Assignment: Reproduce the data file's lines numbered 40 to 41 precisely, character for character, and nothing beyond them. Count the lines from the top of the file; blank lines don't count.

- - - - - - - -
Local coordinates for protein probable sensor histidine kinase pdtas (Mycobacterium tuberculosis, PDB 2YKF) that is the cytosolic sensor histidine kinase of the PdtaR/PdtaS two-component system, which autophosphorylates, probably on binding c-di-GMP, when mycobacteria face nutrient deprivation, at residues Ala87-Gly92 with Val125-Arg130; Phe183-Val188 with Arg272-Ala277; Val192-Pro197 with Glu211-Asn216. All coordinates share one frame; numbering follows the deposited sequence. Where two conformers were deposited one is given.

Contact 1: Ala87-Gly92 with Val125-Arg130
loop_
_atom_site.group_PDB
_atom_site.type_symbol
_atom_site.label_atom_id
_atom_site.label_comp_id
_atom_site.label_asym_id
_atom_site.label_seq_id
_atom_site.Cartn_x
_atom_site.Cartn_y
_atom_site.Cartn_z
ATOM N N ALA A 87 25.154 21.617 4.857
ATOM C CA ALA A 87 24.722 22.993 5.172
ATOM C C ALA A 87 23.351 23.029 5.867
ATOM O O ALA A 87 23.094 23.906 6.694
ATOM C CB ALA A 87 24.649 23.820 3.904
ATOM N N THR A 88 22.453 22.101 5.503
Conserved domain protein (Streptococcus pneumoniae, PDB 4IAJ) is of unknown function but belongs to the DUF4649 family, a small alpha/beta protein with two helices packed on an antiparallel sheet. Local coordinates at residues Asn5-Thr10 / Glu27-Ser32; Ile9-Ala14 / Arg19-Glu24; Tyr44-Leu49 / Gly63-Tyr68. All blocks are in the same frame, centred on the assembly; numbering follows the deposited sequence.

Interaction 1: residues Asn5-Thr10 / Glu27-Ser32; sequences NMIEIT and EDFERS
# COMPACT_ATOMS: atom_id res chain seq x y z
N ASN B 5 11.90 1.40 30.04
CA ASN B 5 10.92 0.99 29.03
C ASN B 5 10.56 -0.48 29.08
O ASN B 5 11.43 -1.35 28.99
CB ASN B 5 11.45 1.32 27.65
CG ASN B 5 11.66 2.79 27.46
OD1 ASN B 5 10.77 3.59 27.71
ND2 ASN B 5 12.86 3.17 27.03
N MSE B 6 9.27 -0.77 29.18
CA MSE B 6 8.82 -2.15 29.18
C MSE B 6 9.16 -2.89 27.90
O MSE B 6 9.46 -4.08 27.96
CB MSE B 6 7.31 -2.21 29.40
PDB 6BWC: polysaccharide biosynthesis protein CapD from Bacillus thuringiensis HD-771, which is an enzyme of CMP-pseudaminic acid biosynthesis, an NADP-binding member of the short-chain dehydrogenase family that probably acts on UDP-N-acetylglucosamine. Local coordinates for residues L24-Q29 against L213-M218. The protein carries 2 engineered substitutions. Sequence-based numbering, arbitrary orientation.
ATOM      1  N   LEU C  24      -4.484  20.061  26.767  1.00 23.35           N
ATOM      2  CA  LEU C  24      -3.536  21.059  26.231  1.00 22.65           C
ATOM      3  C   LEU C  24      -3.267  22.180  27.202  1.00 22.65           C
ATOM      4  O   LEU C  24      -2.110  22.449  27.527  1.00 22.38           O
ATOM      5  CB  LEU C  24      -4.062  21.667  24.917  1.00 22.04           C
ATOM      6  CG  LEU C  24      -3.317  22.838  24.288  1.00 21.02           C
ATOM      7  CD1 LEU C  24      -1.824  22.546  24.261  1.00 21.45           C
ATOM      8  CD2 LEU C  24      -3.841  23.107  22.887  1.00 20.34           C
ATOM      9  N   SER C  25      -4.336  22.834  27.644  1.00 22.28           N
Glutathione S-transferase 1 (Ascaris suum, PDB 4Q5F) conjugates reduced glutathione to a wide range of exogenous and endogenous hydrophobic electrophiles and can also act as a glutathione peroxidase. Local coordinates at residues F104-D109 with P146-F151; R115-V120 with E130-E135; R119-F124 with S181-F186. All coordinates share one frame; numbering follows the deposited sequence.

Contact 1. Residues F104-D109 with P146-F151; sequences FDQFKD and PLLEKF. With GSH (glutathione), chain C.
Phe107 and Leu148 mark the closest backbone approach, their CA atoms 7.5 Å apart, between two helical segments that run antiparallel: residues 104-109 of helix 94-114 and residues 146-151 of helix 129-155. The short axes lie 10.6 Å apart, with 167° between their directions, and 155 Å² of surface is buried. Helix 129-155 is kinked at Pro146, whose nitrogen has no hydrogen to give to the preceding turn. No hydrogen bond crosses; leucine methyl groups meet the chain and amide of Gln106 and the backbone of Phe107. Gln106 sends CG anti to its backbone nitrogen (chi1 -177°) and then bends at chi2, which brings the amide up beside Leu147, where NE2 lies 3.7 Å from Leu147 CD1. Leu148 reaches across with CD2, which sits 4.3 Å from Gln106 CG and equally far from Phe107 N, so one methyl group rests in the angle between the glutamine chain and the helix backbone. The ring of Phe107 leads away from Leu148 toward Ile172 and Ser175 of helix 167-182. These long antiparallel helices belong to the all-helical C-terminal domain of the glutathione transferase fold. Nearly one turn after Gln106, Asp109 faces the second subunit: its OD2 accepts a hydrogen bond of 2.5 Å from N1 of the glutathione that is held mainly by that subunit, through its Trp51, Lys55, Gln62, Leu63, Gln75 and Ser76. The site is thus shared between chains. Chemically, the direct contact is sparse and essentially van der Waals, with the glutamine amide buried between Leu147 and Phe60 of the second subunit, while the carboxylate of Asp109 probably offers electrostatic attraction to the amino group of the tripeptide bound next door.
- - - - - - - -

ATOM      5  CB  LEU C  24      -4.062  21.667  24.917  1.00 22.04           C
ATOM      6  CG  LEU C  24      -3.317  22.838  24.288  1.00 21.02           C